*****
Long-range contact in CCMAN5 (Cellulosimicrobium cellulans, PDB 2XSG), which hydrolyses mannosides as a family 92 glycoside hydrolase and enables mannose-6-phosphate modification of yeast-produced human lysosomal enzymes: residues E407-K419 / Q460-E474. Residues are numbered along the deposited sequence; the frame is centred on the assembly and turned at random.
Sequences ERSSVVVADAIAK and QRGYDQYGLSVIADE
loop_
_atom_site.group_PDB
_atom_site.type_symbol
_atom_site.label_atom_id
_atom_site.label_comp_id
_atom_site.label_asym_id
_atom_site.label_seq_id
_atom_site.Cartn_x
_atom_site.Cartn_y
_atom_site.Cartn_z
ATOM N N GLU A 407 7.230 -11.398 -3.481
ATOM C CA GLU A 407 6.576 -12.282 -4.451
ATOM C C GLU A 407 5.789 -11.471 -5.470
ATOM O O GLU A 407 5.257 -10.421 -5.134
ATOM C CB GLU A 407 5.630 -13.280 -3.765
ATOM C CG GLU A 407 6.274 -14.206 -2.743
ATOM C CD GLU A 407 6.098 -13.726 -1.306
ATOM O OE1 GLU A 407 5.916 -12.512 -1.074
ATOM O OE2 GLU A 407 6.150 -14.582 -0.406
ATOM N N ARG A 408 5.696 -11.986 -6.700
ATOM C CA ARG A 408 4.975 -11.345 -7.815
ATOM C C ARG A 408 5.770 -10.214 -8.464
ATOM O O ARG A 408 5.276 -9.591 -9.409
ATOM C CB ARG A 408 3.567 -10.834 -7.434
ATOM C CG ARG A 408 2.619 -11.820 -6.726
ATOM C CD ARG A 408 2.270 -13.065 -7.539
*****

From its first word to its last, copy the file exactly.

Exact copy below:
Long-range contact in CCMAN5 (Cellulosimicrobium cellulans, PDB 2XSG), which hydrolyses mannosides as a family 92 glycoside hydrolase and enables mannose-6-phosphate modification of yeast-produced human lysosomal enzymes: residues E407-K419 / Q460-E474. Residues are numbered along the deposited sequence; the frame is centred on the assembly and turned at random.
Sequences ERSSVVVADAIAK and QRGYDQYGLSVIADE
loop_
_atom_site.group_PDB
_atom_site.type_symbol
_atom_site.label_atom_id
_atom_site.label_comp_id
_atom_site.label_asym_id
_atom_site.label_seq_id
_atom_site.Cartn_x
_atom_site.Cartn_y
_atom_site.Cartn_z
ATOM N N GLU A 407 7.230 -11.398 -3.481
ATOM C CA GLU A 407 6.576 -12.282 -4.451
ATOM C C GLU A 407 5.789 -11.471 -5.470
ATOM O O GLU A 407 5.257 -10.421 -5.134
ATOM C CB GLU A 407 5.630 -13.280 -3.765
ATOM C CG GLU A 407 6.274 -14.206 -2.743
ATOM C CD GLU A 407 6.098 -13.726 -1.306
ATOM O OE1 GLU A 407 5.916 -12.512 -1.074
ATOM O OE2 GLU A 407 6.150 -14.582 -0.406
ATOM N N ARG A 408 5.696 -11.986 -6.700
ATOM C CA ARG A 408 4.975 -11.345 -7.815
ATOM C C ARG A 408 5.770 -10.214 -8.464
ATOM O O ARG A 408 5.276 -9.591 -9.409
ATOM C CB ARG A 408 3.567 -10.834 -7.434
ATOM C CG ARG A 408 2.619 -11.820 -6.726
ATOM C CD ARG A 408 2.270 -13.065 -7.539